UK Court Says It Has Jurisdiction Over Racist Material Stored On California Server... If Content Created In The UK

    Yes in the UK and the EU you are no longer allowed to use the free speech mantra to disguise hate speech. No more N word and no more preaching against gays. No more calling a sonofabitch a Sonofabitch except in private and I'm sure they are working on a way to stop that.

     

    reply to this | link to this | view in thread ]

  22.  
    identicon
    Anonymous Coward, Feb 18th, 2010 @ 7:15am

    Check your facts

    Article 10 of the European Convention on Human Rights protects the right of freedom of expression. The UK signed up to this in 1998. Came into force in 2000.

     

    reply to this | link to this | view in thread ]

  23.  
    identicon
    Mario, Feb 18th, 2010 @ 7:24am

    Re: Check your facts

    When did that ever stood between them and some good, old-fashioned, censorship dressed up as protecting poor little citizens from the big-bad Internet?

     

    reply to this | link to this | view in thread ]

  24.  
    identicon
    Mario, Feb 18th, 2010 @ 7:27am

    Re: UK Court Says It Has Jurisdiction Over Racist Material Stored On California Server... If Content Created In The UK

    So free speech is just a mantra for you? Nice! I hope you'll find comfort in that when it's not some racist douche being censored but you or something you care about.

     

    reply to this | link to this | view in thread ]

  25.  
    icon
    The Groove Tiger (profile), Feb 18th, 2010 @ 7:39am

    Re: The Greater Plan

    You forgot the step where you gas everyone with G-23 Paxilon Hydrochlorate.

     

    reply to this | link to this | view in thread ]

  26.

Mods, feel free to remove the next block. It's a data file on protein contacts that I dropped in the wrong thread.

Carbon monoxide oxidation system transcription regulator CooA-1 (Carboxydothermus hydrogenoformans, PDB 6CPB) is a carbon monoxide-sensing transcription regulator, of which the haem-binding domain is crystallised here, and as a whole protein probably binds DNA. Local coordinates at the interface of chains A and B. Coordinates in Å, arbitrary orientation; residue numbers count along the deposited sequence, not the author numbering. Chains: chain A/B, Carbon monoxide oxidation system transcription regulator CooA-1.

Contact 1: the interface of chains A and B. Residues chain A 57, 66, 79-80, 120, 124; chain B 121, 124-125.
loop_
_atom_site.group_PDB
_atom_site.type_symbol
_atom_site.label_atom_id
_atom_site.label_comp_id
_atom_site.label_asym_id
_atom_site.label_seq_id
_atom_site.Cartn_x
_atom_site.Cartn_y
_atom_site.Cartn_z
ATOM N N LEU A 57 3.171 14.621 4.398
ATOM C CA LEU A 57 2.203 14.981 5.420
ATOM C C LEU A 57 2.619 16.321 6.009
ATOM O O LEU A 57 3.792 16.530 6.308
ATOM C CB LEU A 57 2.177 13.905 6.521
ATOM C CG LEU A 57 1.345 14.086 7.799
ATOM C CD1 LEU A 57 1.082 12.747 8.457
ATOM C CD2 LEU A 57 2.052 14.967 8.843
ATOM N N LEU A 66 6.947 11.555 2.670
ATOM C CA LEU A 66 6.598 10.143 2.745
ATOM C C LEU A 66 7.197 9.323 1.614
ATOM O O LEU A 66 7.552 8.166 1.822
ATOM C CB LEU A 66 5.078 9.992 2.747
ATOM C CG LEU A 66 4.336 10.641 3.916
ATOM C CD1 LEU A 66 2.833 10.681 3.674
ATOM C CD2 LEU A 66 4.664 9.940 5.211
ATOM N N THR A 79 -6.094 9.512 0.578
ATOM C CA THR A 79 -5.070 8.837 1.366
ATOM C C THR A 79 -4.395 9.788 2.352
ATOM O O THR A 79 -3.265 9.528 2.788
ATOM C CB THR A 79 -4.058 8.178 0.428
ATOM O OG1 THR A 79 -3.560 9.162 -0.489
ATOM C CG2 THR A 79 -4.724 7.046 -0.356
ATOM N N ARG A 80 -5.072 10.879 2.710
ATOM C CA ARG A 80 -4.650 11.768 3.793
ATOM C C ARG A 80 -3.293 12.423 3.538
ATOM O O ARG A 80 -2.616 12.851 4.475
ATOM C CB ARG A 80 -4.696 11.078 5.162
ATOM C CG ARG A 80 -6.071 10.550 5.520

identicon
    interval, Feb 18th, 2010 @ 7:40am

    One very simple and elegant example of why the 2nd amendment makes so much sense, one of the things the US has right; free speech is not only important for freedom, its also important from a practical point. Its ridiculous to make these huge, inefficient, bloated bureaucracies in charge of what people say. I'm often amazed by users in other countries (of other forums I frequent) who blow off America's legacy of free speech as unimportant or even dangerous. And this "hate speech" thing. How long before any criticism of Parliament is slapped with the "hate speech" label. Its short sighted and actually quite gutless. Some one says something you don't like, & rather than dismissing it as "sticks and stones" & ignoring it, you call in the Nanny State to "punish" the bad, bad people for you. Europeans need to grow up, stop worrying about what the other kids on the block have to say about them, and deal with real life. And especially stop worrying about what we Americans do or don't do. You're never going to get Parliament to block our speech, so you might as well be all grown up and IGNORE IT. fix Europe before you start whining about what's going on over here.

     

    reply to this | link to this | view in thread ]

  27.  
    icon
    Russ (profile), Feb 18th, 2010 @ 1:51pm

    Thought Police

    As righteous the courts may be about hate speech, it is really only a form of censorship.

    Once you start enshrining the ability to censor, no matter what the 'good' cause you have given up free speech.

    The UK can no longer protect any expression of speech from other countries claiming that it violated their rules. they have forfeited any jurisdictional rights.

    As to the example of child porn, you can write about it and publish, you can't create and publish images. Unlike speech/writing there are real consequences in the production of the images.

     

    reply to this | link to this | view in thread ]

  28.  
    icon
    Russ (profile), Feb 18th, 2010 @ 1:54pm

    Re: Interval

    The US isn't far behind in classifying types of speech as undesirable. Never underestimate the desire of society to define acceptable and punish the deviant.

     

    reply to this | link to this | view in thread ]

  29.  
    identicon
    FWJBOWEN, May 31st, 2011 @ 12:11pm

    freedom of speach

    if we cannot in the western world have fredom off speach then i say to all men not fight in any army IT IS OUR RIGHT may be AK 47 say more

     

    reply to this | link to this | view in thread ]


Add Your Comment

Have a Techdirt Account? Sign in now. Want one? Register here
Get Techdirt’s Daily Email
Save me a cookie
  • Note: A CRLF will be replaced by a break tag (<br>), all other allowable HTML will remain intact
  • Allowed HTML Tags: <b> <i> <a> <em> <br> <strong> <blockquote> <hr> <tt>
Follow Techdirt
A word from our sponsors...
Essential Reading
Techdirt Reading List
Techdirt Insider Chat
A word from our sponsors...
Recent Stories
A word from our sponsors...

Close

Email This